Dalhousie Law Journal


criminal code, offences, voyeurism, publication, intimate images, consent, Canada, rights, sexual privacy, women, girls, feminism, technology, digital, Supreme Court of Canada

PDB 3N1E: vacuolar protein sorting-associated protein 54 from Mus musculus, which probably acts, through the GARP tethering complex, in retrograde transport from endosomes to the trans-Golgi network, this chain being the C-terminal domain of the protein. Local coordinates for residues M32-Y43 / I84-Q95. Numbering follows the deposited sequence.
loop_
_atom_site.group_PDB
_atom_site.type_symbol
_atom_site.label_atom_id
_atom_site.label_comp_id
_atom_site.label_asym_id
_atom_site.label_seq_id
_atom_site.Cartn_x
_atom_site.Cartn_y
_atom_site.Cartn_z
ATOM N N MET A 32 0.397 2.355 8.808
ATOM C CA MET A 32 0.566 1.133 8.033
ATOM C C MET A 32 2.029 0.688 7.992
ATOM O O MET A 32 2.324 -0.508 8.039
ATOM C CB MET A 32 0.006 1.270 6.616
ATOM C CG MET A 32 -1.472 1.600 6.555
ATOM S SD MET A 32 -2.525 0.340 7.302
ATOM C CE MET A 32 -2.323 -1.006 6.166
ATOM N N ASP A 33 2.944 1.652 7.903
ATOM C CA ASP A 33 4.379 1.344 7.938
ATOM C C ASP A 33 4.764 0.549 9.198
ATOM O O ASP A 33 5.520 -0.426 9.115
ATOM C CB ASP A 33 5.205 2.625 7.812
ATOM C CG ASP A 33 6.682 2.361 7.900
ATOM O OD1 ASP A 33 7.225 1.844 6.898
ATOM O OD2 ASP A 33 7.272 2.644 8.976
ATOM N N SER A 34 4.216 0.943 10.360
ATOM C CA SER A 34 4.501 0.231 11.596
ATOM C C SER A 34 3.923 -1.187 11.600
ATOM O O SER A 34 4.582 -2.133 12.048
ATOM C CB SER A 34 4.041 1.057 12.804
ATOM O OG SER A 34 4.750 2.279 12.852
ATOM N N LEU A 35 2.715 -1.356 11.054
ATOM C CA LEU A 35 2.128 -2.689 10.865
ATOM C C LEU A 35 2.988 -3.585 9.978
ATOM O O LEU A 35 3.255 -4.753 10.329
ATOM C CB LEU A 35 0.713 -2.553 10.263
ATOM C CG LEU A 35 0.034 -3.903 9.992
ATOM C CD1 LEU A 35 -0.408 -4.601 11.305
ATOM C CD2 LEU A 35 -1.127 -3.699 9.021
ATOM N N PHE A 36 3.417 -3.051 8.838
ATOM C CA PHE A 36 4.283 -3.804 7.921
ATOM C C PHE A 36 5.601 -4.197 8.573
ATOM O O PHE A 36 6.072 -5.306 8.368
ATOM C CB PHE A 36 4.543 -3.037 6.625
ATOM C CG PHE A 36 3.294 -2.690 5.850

Two Criminal Code offences, voyeurism, and the publication of intimate images without consent, were enacted toprotect Canadians' right to sexual privacy in light of invasive digital technologies. Women and girls are overwhelmingly targeted as victims for both of these offences, given the higher value placed on their non-consensual, sexualised images in an unequal society.Both offences require an analysis ofwhether the complainant was in circumstances giving rise to a reasonable expectation of privacy, and the use of this standard is potentially problematic both from a feminist standpoint and in light of the rapidly evolving technological realities of the digital age. This article proposes a feminist-inspired, technology-informed approach to the reasonable expectation of privacy standard in relation to these offences, and examines the extent to which the Supreme Court of Canada's recent voyeurism decision, R.v. Jarvis, aligns with this approach.